The year 2020 started with such optimism and hope for nature-based solutions and environmental sustainability.
Environmental, social and governance investments were high on the agenda at Davos; the World Economic Forum launched the 1 Trillion Trees campaign, backed by Salesforce; BlackRock’s CEO sent an open letter to industry leaders about the future of the planet and the tough but necessary choices ahead for investment; and calls for action from young people were gathering momentum.
The message was clear: if we don’t do something fast, our future does not look good.
Then, a few short weeks into the new decade, COVID-19 literally shut giant swaths of the world down. Planes stopped flying, factories closed, businesses had to adapt, and people stayed indoors. Many world leaders showed us that in times of crisis they can act fast.
Now what? Post COVID-19 recovery plans are a priority: the current loss of income and slowed economic growth are being compared by some to the Great Depression of the 1930s—and this time the situation may be affecting millions more people.
The climate, biodiversity and COVID-19-induced poverty crises require creative and innovative solutions.
In recent years there has been much technological development in terms of restoring degraded land—from big satellite data and complex carbon measuring systems, to tree tracking and tree-based currencies. Investments in land restoration can create much needed jobs and income in rural areas of developing countries.
What if we harnessed new technology by linking donors investing in trees to the actual planters themselves, where the planters are paid not only to plant the tree, but also to ensure their survival? Could we turn tree planters into tree growers through an incremental payment system that pays individual planters to maintain the life of a tree, especially during its first vulnerable years?
“The big result of this COVID crisis is there will be a lot of jobless people in many impoverished places, when in fact these people could… have jobs in carrying [out] restoration projects near their village, near their community,” says Robert Nasi, Director-General of the Centre for International Forestry Research (CIFOR) in a recent Global Landscapes Forum panel discussion [minute 38]. “I think we should provide the capacity for these people… to do good work where they are after the crisis.”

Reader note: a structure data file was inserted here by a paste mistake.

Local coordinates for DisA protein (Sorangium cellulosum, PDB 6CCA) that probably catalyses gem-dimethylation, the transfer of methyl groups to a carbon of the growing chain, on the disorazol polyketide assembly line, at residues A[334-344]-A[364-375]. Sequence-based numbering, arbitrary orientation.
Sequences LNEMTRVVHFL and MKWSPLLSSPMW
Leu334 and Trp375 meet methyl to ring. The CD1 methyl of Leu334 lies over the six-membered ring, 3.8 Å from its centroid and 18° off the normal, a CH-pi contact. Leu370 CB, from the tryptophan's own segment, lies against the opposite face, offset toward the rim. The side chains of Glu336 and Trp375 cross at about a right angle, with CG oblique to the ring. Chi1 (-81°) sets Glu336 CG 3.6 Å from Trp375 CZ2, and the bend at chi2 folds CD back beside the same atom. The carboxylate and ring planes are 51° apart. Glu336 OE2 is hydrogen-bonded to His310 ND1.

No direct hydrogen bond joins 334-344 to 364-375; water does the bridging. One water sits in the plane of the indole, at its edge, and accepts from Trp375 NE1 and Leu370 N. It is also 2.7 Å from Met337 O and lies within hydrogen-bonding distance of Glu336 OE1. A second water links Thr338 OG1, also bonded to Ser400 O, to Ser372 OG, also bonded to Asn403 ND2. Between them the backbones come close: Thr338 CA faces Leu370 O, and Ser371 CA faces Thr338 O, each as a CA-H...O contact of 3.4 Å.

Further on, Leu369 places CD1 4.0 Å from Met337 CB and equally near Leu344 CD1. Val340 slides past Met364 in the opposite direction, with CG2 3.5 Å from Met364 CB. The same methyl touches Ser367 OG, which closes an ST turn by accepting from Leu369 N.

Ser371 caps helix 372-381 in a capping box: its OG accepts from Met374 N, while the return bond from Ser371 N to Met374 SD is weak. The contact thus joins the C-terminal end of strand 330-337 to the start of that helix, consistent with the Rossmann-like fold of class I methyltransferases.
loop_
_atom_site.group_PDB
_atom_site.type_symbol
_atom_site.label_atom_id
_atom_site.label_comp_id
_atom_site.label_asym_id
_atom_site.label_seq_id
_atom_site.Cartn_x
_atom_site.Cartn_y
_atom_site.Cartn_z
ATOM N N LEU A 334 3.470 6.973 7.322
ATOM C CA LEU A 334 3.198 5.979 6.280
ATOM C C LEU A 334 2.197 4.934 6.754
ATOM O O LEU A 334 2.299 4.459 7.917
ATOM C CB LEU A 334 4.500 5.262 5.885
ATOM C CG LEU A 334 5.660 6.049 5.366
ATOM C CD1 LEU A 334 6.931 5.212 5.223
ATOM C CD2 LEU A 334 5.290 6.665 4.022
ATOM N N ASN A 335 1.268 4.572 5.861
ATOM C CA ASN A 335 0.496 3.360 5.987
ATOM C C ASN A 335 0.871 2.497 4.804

Tim Christophersen, a nature and climate expert with the United Nations Environment Programme (UNEP), says: “The pandemic requires vigorous physical distancing rules, but this need not affect tree-growing efforts. Imagine if one billion smallholder farmers around the world could keep working and supplement their income by planting trees. This could provide economic recovery funding to those who need it the most.”
According to the co-founder of Greenstand, Ezra Jay, “Tackling both climate change and poverty, Greenstand has created a technology stack to verify tree survival and enable planting organizations to pay individuals to grow trees and restore degraded land.”
The technology has been tested in several countries, and perhaps most effectively through a partnership with Fairtree.org, an organization that has developed a mobilization and engagement “pay-to-grow” framework and communications campaign to reach and pay these last mile planters.
Pay to Grow: Enabling a pan-African tree growing movement
As one of many contributing initiatives for a post COVID-19 economic recovery that, in turn, supports the UN Decade on Ecosystem Restoration 2021-2030 and the 1 Trillion Trees campaign, UNEP is exploring the expansion of the “pay to grow” model in East Africa with Greenstand and Fairtree.org.
“Fairtree.org, using Greenstand technology, is expanding its pay-to-grow model to the greater tree-planting movement so that together we can ensure measurable social and environmental impact and create more jobs on the front lines of the climate crisis,” says Jon Trimarco, co-founder of Fairtree.org.
“Fairtree’s ‘pay-to-grow’ model ensures that hundreds of thousands of prospective tree growers have the resources and know-how they need to lead restoration projects in their own communities,” Trimarco adds.
The model, which includes a communications strategy and content to educate, mobilize and inspire tree growing, fits well with many ongoing efforts, such as the African Forest Landscape Restoration Initiative (AFR100) and TerrAfrica. The Pan-African Action Agenda on Ecosystem Restoration for Increased Resilience is the glue that binds all African restoration initiatives.
Trees provide ecosystems services, including protecting Africa’s soils, water and climate, and buffering disease, and are crucial to averting serious food crises.
Mobilizing millions of new tree champions along the last mile is imperative if we are to achieve the bold targets set out by the 1 Trillion Trees initiative and the UN Decade on Ecosystem Restoration.